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J_Grove

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About J_Grove

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  • Location
    Biscayne Bay
  • Interests
    F boats and non-F boats

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  1. I really enjoyed the presentation which I just watched on YouTube. My father also died of cancer when building a CC35 in 1990, and it was eventually finished by someone else. I was in college then and have never seen the boat since, so it was really amazing to see the details of Jim and Patty's CC35. I so identified with David Vincent's children when watching this video. I wish I could have joined the Zoom. Now I sail a Corsair F27, a hull built just after my father passed. Congrats Jim and Patty, and happy cruising.
  2. We financed our first "expensive" boat precisely because I preferred to keep the cash I could have paid for it as additional reserve for a family emergency or loss of job. I have good credit and borrowing was cheap. It's all about being smart about it. Boat loans at 15% don't seem smart.
  3. Another stop on their non-stop voyage, this one local to me. Maybe I should sail over and hitch a ride to Mars. https://www.miamiherald.com/news/local/community/miami-dade/key-biscayne/article250229390.html
  4. So this NC to TX cruise is supposed to be a voyage to Mars analogue? Then the unplanned layover in Palm Beach for engine trouble is what ... a pitstop on the moon for some spare parts? Have to give them credit for authenticity. As I came and went to SA over the years, only an occasional visitor, I eventually became aware of both the 1000 days thread, and the VOID HO spectacle, but somehow it is only now that I realize the connection between the two. Today was a good day!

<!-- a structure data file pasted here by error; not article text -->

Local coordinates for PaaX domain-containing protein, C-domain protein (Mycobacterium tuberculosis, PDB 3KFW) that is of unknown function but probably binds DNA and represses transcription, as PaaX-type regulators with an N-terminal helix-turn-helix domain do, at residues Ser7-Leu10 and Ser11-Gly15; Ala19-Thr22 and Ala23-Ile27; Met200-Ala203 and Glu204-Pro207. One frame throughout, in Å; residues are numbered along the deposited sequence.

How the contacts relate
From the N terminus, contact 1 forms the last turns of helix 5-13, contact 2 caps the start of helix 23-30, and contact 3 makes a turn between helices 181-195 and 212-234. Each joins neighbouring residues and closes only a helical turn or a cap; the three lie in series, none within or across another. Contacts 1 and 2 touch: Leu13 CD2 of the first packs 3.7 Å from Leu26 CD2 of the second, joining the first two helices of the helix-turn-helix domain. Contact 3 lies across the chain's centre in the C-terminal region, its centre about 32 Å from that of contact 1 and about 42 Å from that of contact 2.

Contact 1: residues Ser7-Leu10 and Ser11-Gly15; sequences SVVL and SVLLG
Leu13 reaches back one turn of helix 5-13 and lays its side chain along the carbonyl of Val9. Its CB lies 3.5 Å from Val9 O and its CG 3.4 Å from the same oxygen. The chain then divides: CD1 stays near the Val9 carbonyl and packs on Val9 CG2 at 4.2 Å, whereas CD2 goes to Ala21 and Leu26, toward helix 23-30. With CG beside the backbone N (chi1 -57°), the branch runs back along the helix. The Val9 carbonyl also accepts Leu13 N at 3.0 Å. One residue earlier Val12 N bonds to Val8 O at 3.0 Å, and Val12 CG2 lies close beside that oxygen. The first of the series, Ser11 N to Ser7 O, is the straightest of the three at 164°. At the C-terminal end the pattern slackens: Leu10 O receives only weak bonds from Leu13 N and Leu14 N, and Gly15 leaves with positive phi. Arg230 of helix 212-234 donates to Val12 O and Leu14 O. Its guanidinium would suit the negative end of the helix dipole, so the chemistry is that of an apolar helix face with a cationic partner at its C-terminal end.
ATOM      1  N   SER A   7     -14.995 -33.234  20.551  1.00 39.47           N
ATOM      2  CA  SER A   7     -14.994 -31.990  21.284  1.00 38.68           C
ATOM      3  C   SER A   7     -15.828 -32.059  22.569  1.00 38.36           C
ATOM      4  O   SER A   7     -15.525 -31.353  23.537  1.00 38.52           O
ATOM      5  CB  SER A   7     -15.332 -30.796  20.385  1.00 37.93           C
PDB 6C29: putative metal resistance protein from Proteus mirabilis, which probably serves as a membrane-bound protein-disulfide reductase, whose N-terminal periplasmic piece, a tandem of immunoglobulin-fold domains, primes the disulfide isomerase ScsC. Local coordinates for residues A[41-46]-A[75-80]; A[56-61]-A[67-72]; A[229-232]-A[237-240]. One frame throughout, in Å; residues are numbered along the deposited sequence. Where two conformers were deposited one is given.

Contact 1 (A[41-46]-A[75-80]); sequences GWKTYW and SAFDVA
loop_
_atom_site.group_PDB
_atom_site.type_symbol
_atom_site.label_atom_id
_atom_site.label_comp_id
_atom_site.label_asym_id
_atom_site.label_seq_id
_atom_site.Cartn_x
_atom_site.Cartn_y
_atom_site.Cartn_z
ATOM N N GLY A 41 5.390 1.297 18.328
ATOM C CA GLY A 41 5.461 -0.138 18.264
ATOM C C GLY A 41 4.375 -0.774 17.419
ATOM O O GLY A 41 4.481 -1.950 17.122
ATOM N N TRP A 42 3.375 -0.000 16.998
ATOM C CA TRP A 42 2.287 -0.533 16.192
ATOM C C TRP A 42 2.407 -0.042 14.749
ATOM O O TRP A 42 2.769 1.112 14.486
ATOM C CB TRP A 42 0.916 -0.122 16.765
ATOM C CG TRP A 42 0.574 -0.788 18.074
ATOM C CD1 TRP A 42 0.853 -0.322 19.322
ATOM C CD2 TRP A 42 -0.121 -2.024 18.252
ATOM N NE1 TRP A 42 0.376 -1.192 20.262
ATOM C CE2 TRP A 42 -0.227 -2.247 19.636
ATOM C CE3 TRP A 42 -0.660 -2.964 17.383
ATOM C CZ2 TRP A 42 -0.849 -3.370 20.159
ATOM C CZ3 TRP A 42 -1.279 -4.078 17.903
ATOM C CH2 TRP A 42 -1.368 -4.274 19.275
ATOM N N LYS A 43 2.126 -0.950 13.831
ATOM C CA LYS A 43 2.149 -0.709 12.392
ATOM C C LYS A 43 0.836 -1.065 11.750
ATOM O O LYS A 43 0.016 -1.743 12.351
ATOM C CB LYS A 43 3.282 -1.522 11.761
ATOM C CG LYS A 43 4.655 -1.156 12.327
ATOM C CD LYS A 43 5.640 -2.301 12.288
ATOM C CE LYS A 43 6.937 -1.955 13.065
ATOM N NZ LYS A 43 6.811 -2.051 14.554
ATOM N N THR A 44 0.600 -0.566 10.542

5. The combination of this thread and the regular parade of douchebags in powerboats I encounter while sailing Biscayne Bay with my family is going to give me nightmares tonight. I'm replaying in my head last weekend when it looked like a sizeable cabin cruiser was going to T-bone our F27 with the kids down below until it turned way too close. And I was reaching for my whistle ... what a joke. I like the idea of a flare gun.
  6. We've been real happy with our F27 as a family boat (3 kids, started with an F242 and outgrew it), and they hold their value well. If you are considering that route and haven't already, join https://fct.groups.io/g/main and post that you are in BC and looking for a Corsair/Farrier. Boats sometimes change hands thru connections on the forum that were never listed elsewhere. Best wishes for your recovery.
  7. Some Punjabi rap for your Ignoring pleasure
  8. The likelihood that CL's efforts would change the world's mind about Texans is the same likelihood that all of us working together could change the world's mind about Americans. (We're not all that way! lol). Zero. FWIW, I'm a native and spent all my formative years in Texas, and the loudest and most obnoxious and openly/casually racist person I have ever known well is a white Jewish native of the lower east side of Manhattan. But I know he doesn't represent all New Yorkers. On the other hand, the size of the stick up the ass of every New Englander I've ever met has only been matche